Lessons » Lesson 1: Money Matters

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Teaching Your Preschooler About Money

(Source: Thrive By Five)

Teach your preschooler the basic lessons about money with the Credit Union National Association’s Thrive by Five curriculum.

Yard Sale by James Stevenson

(Source: Money Management International)

Designed for students in grades K-3, this lesson defines goods as objects that satisfy people's wants and explains that spending occurs when people buy goods and services.

JA's Dollars and $ense™

Junior Achievement's Elementary School Program

JA Dollars and $ense teaches students about earning, spending, sharing, and saving money, and businesses they can start or jobs they can perform to earn money. The program includes six after-school, volunteer-led activities.

Read details about JA's Dollars and $ense™

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Share Draft/Checking Account Basics

(Source: Credit Union National Association)

This 21-page series of worksheets explains the basics of a Savings Account and a Checking Account and provides exercises to help students understand the concepts.

Math and Taxes: A Pair to Count On

(Source: Money Math - Unit 3)

Designed for students in grades 6-8, this lesson plan explains the concepts of budgeting and saving money to make future purchases.

Blue Bullet BizKid$ Curriculum

Teachers, parents, credit union staff and volunteers can use the financial education curriculum below. The online curriculum includes instructions on how to teach Biz Kid$ lessons to children. Five core Biz Kid$ lesson plans in expanded formats in both English and Spanish are available. The curriculum can be downloaded, unzipped, and then burned to CD for distribution.


Your Financial Plan: Where It All Begins

(Source: NEFE Unit One)

Learn about the financial planning process and create your own personal financial plan.

Top of the Page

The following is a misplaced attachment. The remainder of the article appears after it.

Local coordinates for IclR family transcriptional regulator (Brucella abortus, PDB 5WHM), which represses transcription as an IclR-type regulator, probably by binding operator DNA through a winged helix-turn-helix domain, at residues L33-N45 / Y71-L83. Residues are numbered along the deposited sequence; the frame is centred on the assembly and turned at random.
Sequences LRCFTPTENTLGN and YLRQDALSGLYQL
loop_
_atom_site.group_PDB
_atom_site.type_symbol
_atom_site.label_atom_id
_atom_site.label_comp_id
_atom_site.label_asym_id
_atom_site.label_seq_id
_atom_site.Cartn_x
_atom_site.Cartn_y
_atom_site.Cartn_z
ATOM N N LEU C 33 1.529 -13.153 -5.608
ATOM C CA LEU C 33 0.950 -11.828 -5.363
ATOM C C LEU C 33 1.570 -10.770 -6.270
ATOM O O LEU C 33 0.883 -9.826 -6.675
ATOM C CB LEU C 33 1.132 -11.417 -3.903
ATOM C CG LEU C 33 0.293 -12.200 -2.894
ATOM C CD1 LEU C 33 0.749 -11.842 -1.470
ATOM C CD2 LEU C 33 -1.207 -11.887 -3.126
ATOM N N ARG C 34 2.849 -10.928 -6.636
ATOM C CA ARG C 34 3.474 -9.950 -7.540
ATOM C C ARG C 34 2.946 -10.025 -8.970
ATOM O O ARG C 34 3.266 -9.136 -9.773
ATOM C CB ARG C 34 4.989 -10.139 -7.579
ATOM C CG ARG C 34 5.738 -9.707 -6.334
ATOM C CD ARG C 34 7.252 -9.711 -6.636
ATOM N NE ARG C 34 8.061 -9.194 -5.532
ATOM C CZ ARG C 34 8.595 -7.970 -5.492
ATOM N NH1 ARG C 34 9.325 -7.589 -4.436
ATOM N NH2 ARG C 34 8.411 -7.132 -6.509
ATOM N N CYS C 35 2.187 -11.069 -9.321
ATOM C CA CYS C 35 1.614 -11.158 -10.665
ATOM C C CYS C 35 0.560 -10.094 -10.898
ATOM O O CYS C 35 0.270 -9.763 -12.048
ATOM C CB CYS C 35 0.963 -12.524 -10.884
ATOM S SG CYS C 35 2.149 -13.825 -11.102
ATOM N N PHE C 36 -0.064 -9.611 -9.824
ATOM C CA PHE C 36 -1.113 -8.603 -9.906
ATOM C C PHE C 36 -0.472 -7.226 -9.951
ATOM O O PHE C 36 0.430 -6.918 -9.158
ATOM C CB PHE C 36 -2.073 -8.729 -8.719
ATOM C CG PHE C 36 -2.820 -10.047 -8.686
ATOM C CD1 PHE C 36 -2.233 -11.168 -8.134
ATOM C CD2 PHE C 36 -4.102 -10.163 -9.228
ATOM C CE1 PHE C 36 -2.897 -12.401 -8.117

90% of Americans who own pets also buy their animals Christmas gifts.

According to a poll, most people won't pick up money lying on the sidewalk unless it is at least a dollar.

Five percent of lottery ticket buyers buy 51% of all tickets sold.

People leave bigger tips on sunny days than they do on dreary days.

A typical $1 bill lasts about 22 months before it needs to be replaced.

The Bureau of Engraving and Printing produces 38 million notes a day (about $541 million). 95% of that is used to replace old bills.

About 48% of the bills printed by the Bureau of Engraving and Printing are $1 bills.

Martha Washington is the only woman whose portrait has appeared on a U.S. currency note (a $1 Silver Certificate in 1886, 1891 & 1896).

If you had one billion dollars and spent $1,000 a day, it would take you 2,749 years to spend it all.

A Quarter has 119 grooves on its edge, one more than a dime.

There is a tiny "spider" hidden in the top right corner on the front of a one dollar bill (on the shield of the "1").

"Novus Ordo Seclorum" - the Latin phrase shown below the pyramid on the one dollar bill - means "New Order of The Ages".

Coins usually survive in circulation for about 30 years.

A nickel is the only U.S. coin that is called by its metal content, even though it is only 25 percent nickel (the rest is copper).